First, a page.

Asian Review of Financial Research Vol.36 No.3 pp.1-30 https://www.doi.org/10.37197/ARFR.2023.36.3.1
The Effect of Mandatory Bid Rule on Private Benefits of Control
Key Words : Mandatory Bid Rule,Equal Opportunity Rule,Private Benefits of Control,Control Premium,Self-limitation Mechanism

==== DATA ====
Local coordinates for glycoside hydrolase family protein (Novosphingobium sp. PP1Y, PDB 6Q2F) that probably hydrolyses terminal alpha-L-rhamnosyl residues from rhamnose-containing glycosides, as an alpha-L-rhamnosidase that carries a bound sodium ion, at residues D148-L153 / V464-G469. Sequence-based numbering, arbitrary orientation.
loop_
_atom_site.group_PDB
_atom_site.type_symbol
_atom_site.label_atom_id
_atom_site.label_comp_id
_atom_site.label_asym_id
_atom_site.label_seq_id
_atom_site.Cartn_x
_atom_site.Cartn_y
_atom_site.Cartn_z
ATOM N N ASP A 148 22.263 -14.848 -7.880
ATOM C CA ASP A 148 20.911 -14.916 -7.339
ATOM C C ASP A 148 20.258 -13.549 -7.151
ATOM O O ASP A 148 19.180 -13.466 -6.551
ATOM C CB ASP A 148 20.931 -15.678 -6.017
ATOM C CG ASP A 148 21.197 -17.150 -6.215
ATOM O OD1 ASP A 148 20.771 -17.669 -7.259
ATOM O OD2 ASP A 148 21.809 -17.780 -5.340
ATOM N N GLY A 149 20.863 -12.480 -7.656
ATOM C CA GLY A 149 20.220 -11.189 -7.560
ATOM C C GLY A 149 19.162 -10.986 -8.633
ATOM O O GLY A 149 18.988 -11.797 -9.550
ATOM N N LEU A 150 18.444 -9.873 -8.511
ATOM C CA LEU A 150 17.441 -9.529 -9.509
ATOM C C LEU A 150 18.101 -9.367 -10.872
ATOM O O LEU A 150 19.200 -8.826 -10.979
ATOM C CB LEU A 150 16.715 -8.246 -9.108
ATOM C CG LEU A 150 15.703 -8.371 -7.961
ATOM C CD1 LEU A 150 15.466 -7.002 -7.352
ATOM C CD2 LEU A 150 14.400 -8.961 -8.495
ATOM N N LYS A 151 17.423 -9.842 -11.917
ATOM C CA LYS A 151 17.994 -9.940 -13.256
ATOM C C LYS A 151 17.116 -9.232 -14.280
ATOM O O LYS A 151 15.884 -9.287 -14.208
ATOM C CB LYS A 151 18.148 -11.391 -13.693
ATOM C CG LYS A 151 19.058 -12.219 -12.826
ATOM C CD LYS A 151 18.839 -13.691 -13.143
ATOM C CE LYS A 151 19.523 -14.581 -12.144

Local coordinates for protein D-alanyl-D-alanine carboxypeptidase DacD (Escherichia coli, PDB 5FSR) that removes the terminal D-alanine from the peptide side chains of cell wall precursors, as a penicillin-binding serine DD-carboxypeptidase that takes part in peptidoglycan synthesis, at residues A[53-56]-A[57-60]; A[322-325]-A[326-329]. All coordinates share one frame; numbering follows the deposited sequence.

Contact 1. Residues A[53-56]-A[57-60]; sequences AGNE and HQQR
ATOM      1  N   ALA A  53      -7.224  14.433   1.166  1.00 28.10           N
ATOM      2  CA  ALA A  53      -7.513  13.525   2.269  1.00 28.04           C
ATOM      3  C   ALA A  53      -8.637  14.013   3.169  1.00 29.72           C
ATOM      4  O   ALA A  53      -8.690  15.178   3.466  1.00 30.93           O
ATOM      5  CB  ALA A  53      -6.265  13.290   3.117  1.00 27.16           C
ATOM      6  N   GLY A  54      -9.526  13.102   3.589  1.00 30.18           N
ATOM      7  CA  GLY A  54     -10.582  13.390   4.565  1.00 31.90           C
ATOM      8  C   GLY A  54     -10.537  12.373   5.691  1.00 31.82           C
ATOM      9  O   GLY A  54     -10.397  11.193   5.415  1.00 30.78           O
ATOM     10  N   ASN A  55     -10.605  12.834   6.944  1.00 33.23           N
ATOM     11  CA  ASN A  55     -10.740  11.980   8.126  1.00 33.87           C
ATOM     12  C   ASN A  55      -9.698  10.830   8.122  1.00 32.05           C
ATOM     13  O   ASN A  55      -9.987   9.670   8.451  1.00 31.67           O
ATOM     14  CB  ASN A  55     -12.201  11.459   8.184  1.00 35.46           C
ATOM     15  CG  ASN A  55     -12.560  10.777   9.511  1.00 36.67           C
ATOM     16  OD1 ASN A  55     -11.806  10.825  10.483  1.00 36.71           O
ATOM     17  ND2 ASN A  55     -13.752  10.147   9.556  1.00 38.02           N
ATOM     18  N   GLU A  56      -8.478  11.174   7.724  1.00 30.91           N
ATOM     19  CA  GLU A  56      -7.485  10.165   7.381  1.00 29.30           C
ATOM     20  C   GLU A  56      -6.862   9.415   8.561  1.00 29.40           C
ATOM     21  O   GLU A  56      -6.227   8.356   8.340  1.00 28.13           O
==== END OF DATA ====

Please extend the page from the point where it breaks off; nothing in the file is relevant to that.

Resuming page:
This study explores whether adopting mandatory bid rule mitigates private benefits of control during instances of control transfer. We posit that implementing the mandatory bid rule could motivate the acquirer to self-limit their private benefits of control. According to the model proposed by De la Bruslerie (2013), an acquirer's offer of a higher control premium, signaling their intention to extract more significant private benefits following the control transfer, would likely make minority shareholders more inclined to tender their shares. This is due to the attractive offering price and the elevated risk of expropriation. Such a scenario would invariably necessitate the acquirer to purchase shares beyond the optimal threshold, thereby shouldering the consequential costs. Foreseeing these potential consequences, acquirers would be motivated to reduce the control premium and moderate their intention of extracting private benefits. To test our hypothesis, we exploit the staggered adoptions of mandatory bid rule in 41 nations over a 50-year period (1972 to 2022). We take multiple steps and go through a meticulous process to ensure our samples can accurately measure the private benefits of control. This yields 1,421 deals as the final sample. We define private benefits of control as the relative difference between the price paid to the incumbent blockholder and the market price of shares immediately following the deal announcement, multiplied by the proportion of shares acquired (Dyck and Zingales, 2004). Employing a difference-in-differences approach, our findings align with the theory suggesting that the mandatory bid rule encourages acquirers to reduce the private benefits of control. The deals above the threshold exhibit significantly lower private benefits of control after the rule's adoption, while those below the threshold show negligible changes post-adoption. In tandem, we observe a similar trend with control premiums. The results remain intact to a series of robustness checks. First, the results are even more pronounced when restricting the sample to countries where we have samples before and after the rule adoption. Second, the results survive even when limiting the sample to deals where incumbent controlling shareholders owned substantial equity stakes in the target firms. Third, the results stand firm even after financially distressed target firms are excluded from the analysis. We also find evidence that our results are not merely driven by selection bias, which would occur if acquirers seeking high private benefits predominantly acquired shares below the threshold and acquirers pursuing low private benefits mainly acquired shares above the threshold. Above all, the increase in private benefits of control after adopting the mandatory bid rule for deals below the threshold is substantially smaller in magnitude compared to the decrease in private benefits of control for deals above the threshold. Additionally, the deal-fraction analysis of Lee, Kim, and Kim (2023) reveals that the fraction of deals above the threshold does not drop significantly after adopting the mandatory bid rule. Overall, our study offers the first empirical evidence of the effect of mandatory bid rules on the private benefits of control. Specifically, we show that the mandatory bid rule influences acquirers to reduce the private benefits of control. Our results also provide an important implication for the ongoing debate regarding whether the mandatory bid rule increases acquisition costs. Should the rule lower private benefits of control (and the control premium), as shown in this study, it is unlikely that the acquisition cost will rise, thereby not impeding acquisition activities.